Human Flower Project

Orrington, MAINE USA

flag flower bed

parker basket thumb
Princeton, MAINE USA

Sunday, November 23, 2008

When Cotton Was King

Can botany equal destiny? In the U.S., the fate of the Old South was bound up with one plant. The EarthScholars and a Memphis museum explain.


U.S. cotton field ready to harvest

Photo: Fahey Byrum III

By James H. Wandersee and Renee M. Clary

EarthScholars™ Research Group

The year was 1858. Cotton had surpassed tobacco as a cash crop in the Deep South after the introduction of the cotton gin. Southern plantations were producing 75% of the world’s cotton supply.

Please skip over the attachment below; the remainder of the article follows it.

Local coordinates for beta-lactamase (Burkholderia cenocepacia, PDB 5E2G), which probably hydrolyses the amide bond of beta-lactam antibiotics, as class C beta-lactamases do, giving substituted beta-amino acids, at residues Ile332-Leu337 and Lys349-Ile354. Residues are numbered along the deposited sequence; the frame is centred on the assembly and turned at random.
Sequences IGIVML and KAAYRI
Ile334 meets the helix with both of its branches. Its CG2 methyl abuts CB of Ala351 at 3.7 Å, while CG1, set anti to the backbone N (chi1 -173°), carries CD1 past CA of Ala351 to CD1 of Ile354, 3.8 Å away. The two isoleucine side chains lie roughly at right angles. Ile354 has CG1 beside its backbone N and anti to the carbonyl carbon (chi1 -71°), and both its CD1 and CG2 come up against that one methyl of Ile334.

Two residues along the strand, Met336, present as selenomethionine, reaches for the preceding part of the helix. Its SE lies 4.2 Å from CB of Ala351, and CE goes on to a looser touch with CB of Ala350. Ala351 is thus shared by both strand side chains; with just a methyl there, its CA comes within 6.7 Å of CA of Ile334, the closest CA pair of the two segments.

US cotton’s world supremacy led Senator James Henry Hammond of South Carolina to make a famous boast: “Cotton is king.” He was actually echoing the title of an influential pro-slavery book of the time written by David Christy in 1855. By 1860, cotton ruled the South. Cotton was unquestionably vital to the US economy, and it was a major US export to Europe.


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Posted by Julie on 11/23 at 09:44 PM
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